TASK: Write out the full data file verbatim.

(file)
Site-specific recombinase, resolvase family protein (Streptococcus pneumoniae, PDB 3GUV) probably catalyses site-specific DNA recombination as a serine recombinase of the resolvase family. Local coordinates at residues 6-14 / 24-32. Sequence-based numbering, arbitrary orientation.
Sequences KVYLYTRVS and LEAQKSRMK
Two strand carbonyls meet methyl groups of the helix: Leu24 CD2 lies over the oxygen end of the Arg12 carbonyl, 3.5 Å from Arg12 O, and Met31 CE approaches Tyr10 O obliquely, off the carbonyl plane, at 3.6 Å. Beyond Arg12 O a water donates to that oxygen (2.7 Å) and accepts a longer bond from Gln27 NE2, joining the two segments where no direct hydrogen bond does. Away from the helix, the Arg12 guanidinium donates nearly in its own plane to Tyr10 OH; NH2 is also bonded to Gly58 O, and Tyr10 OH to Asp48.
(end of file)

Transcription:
Site-specific recombinase, resolvase family protein (Streptococcus pneumoniae, PDB 3GUV) probably catalyses site-specific DNA recombination as a serine recombinase of the resolvase family. Local coordinates at residues 6-14 / 24-32. Sequence-based numbering, arbitrary orientation.
Sequences KVYLYTRVS and LEAQKSRMK
Two strand carbonyls meet methyl groups of the helix: Leu24 CD2 lies over the oxygen end of the Arg12 carbonyl, 3.5 Å from Arg12 O, and Met31 CE approaches Tyr10 O obliquely, off the carbonyl plane, at 3.6 Å. Beyond Arg12 O a water donates to that oxygen (2.7 Å) and accepts a longer bond from Gln27 NE2, joining the two segments where no direct hydrogen bond does. Away from the helix, the Arg12 guanidinium donates nearly in its own plane to Tyr10 OH; NH2 is also bonded to Gly58 O, and Tyr10 OH to Asp48.